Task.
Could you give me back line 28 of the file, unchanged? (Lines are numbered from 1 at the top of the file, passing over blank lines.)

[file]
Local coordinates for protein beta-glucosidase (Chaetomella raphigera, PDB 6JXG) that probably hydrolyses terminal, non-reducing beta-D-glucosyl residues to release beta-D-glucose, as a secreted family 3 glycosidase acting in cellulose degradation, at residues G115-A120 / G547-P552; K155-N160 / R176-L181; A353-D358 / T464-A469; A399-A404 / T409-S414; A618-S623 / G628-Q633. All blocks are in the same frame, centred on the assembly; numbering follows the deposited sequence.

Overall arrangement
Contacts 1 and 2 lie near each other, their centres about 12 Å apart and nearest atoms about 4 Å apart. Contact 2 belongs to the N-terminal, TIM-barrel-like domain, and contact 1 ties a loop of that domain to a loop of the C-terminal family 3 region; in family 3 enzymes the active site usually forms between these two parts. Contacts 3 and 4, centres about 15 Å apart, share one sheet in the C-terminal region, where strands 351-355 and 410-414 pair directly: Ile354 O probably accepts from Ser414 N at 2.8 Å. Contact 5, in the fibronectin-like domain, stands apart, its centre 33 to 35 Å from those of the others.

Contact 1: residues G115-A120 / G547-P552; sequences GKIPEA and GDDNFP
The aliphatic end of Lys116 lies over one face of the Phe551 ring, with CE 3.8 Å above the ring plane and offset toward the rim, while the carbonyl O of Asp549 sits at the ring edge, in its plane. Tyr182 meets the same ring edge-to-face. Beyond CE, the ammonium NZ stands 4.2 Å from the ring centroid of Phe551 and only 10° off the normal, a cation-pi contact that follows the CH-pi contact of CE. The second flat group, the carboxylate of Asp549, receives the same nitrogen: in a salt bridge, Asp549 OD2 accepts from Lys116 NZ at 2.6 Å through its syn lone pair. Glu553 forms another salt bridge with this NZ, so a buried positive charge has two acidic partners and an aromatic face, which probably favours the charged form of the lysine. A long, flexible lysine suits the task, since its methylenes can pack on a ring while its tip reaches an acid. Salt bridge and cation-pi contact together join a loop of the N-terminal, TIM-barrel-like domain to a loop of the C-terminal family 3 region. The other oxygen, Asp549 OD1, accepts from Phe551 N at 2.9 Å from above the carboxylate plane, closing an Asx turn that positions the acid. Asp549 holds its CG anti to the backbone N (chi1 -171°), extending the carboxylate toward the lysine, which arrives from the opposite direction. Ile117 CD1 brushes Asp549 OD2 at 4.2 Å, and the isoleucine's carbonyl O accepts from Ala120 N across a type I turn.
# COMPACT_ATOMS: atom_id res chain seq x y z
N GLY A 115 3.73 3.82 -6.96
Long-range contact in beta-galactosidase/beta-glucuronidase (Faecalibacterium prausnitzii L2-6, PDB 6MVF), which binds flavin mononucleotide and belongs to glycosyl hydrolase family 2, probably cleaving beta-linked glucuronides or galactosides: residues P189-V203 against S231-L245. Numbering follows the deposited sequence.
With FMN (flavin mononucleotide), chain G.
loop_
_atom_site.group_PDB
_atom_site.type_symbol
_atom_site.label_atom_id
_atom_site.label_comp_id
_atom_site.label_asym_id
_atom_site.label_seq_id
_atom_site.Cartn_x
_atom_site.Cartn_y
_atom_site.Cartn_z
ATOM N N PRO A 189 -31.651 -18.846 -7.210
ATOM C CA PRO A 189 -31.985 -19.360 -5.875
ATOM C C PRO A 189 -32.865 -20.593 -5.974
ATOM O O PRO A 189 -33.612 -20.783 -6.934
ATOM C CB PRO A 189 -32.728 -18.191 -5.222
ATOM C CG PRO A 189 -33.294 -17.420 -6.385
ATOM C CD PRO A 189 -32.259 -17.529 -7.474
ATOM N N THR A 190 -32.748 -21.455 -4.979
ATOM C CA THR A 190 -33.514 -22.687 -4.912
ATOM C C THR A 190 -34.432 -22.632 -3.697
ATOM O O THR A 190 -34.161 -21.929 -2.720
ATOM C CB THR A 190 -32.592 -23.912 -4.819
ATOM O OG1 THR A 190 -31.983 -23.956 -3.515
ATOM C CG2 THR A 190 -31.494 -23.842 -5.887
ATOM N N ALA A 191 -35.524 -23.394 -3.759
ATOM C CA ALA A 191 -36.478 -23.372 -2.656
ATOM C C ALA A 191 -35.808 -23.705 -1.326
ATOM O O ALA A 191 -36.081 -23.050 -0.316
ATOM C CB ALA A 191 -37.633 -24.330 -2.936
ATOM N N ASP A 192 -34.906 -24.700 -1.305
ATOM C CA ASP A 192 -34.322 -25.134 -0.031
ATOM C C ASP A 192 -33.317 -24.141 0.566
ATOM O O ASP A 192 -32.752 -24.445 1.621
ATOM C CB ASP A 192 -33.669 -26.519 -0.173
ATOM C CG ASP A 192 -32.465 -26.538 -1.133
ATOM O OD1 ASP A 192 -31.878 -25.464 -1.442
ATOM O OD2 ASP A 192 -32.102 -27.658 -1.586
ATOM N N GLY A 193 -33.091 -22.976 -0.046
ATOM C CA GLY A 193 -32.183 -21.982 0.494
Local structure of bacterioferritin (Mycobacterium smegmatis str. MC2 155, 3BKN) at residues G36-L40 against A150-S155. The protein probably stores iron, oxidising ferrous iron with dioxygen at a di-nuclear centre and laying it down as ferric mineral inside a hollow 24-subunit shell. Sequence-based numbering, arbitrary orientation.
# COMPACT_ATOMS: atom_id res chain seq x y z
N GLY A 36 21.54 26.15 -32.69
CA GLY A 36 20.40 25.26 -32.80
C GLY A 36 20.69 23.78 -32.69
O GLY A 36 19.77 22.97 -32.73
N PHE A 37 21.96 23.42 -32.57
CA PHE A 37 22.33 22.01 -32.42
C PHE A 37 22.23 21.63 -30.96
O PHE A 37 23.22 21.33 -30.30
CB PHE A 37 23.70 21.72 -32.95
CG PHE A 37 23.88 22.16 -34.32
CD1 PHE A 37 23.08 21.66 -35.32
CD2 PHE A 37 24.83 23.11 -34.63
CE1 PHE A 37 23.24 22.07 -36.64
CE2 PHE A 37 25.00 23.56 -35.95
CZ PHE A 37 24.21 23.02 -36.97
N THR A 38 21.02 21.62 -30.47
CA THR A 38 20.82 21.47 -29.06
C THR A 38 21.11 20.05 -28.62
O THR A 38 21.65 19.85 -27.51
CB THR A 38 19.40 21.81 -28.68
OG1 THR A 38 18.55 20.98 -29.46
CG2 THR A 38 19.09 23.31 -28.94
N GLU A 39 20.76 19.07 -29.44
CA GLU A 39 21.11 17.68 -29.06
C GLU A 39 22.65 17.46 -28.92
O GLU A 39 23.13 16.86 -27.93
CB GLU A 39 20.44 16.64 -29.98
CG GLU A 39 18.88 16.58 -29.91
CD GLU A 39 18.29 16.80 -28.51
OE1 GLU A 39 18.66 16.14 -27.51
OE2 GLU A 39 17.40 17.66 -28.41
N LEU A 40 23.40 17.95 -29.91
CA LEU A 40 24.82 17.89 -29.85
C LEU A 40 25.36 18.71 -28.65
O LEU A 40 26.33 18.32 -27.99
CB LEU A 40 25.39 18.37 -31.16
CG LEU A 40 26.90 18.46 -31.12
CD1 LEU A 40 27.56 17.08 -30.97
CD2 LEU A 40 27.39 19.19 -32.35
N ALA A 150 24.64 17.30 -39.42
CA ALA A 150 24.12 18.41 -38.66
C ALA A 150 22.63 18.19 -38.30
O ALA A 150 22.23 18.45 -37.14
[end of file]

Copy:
ATOM C CA THR A 190 -33.514 -22.687 -4.912